Summary: The Prodigal Son has gone away, and has come home again. The Loving Father has permitted him to go, but has watched and waited and welcomed him home again with celebration. Now the Elder Brother wonders why. How could God love like that? Is this really how God loves?
Lent 4—March 22, 1998
Luke 15 1,2; 11-32
A Picture, A Story
The sun has already set and daylight has mostly faded and gone. The big house is dimly outlined between tall old trees against the fading glow in the sky. But there is light piercing out into the darkness from the big house, shining from every window, and from an open door.
There is sound coming from the big house as well as light. It is the sound of music and of people laughing. Dishes are ringing together— it is a party!
In the foreground of this picture stand two figures silhouetted in the light from the door. Two men are talking. As the light reflects on their faces we can see that they remarkably resemble each other. It is a father and a son. They are in serious conversation.
"I heard you were out here. Why don't you just come on in."
"You know why! *He's* in there!"
"He is your brother! You know how I love him. I'm so glad he is home!"
"How could you! love him?
~ ~ ~
We came in, of course, near the end of this familiar story. The Prodigal Son has gone away, and has come home again. The Loving Father has permitted him to go, but has watched and waited and welcomed him home again with celebration. Now the Elder Brother wonders why.
How could God love like that? Is this really how God loves?
The answer is yes, God loves like that! Love like that is the heart of the Gospel. It is what Jesus is all about. Whoever you are, God loves you. Wherever you are, God's grace can reach you. John 3:16. Grace does not quit.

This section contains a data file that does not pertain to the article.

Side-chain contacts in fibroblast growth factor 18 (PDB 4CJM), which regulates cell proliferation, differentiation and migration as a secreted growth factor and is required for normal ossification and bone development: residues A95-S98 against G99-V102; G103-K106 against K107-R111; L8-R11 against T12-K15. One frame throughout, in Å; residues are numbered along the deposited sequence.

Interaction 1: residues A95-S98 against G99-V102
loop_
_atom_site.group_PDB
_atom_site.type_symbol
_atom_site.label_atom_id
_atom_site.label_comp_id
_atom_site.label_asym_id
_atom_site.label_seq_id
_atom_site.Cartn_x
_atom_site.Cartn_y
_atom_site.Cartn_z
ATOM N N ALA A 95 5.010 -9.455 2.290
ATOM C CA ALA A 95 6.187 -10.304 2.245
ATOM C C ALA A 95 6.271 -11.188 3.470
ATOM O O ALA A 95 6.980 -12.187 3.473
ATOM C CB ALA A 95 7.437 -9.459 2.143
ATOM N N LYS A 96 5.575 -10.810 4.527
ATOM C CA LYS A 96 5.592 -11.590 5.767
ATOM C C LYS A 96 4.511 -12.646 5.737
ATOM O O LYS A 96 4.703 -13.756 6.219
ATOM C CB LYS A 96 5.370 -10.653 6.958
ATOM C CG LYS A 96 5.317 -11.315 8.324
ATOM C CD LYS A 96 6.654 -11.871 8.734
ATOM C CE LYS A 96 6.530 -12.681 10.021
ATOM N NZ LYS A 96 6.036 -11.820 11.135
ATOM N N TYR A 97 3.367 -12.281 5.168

It is harder to be damned than you might think! You have to fight God's love. His love will follow you. His grace will meet you when you come to yourself. Love "like that" is great when you are a Prodigal Son or Daughter. You can come home again. That is what the story says. We are so familiar with it that we think that maybe that is the whole point of the story. (But do you remember to whom Jesus was telling that story— in fact the three stories of Luke 15?)
Love "like this" is NOT always welcome. It is surprisingly easy to resent it when God's grace goes to work in other people's lives. Resentment and envy and greed can close out the love and the grace that reaches clear around the world. Selfishness closes the door to God's grace. We think the story is about a son who went away and was lost. But don't you think that the resentful brother was lost, too?
This story tells us that you don't have to run away to be lost. There are people right here, right now who are good people, and who have never caused a scandal, and who have never been in outward rebellion but inwardly they are lost.
We're the good child in the family. We've stayed at home. We deserve to be blessed. It is hard to not be resentful of God's grace at work in others. Doesn't God understand how hard we've worked to be good? Shouldn't we be rewarded for our efforts?
The answer is yes. But we are so often blind to truth that God has already blessed us with his presence in our lives. God is here with us, and always has been, and always will be. In our resentfulness, we fail to recognize this truth. And just about the time we know we are worthy— and certainly a lot more worthy than "those others" we are just as lost as they are!
~ ~ ~
We came in near the end of the story. The two men stand outside, now in darkness so deep the outline of the big house can no longer be seen. The bitterness has been poured out. The loving answer has been given in return. The lights still shine out— the laughter and the music still can be clearly heard.
"You have been here with me— I've been here for you all the time, son."
"You never had a party for me!"
"All that I have is always yours! Come on in!"
And there the story leaves off. This is a story that never really ends. Did the elder brother find grace to open his heart to the joy? Can he open his heart to forgive? Can he open to the possibilities of God?
Maybe Jesus left the ending up to the Pharisees and scribes that day. Maybe one or two of them was smart enough to see himself in the elder brother and confess and believe and repent and swallow his pride and walk into the light and join the party!